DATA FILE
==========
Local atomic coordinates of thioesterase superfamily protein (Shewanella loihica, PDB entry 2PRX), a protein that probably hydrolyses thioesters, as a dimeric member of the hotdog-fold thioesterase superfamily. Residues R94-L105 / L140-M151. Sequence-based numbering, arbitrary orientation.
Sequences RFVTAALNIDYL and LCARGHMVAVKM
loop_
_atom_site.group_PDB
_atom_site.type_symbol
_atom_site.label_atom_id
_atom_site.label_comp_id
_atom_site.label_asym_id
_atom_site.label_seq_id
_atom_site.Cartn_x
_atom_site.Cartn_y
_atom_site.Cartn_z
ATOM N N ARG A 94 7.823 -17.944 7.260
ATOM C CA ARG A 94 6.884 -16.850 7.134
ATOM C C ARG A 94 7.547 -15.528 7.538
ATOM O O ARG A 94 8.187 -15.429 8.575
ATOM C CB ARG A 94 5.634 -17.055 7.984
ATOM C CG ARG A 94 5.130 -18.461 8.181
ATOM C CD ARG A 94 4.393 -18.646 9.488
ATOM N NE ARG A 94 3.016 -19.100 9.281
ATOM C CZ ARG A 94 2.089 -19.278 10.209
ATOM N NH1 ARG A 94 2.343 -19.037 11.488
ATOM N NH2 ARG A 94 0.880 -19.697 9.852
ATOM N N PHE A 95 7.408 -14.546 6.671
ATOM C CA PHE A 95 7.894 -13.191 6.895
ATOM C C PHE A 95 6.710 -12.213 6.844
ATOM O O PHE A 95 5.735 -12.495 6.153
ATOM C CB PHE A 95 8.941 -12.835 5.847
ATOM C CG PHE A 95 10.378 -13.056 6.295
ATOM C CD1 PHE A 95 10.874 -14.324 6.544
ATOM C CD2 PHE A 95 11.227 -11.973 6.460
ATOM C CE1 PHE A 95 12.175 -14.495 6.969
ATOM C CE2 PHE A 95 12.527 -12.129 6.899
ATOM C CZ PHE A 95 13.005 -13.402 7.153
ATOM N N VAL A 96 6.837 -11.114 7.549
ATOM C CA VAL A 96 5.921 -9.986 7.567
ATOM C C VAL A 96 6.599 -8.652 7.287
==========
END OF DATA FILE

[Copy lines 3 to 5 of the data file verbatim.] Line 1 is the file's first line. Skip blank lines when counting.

loop_
_atom_site.group_PDB
_atom_site.type_symbol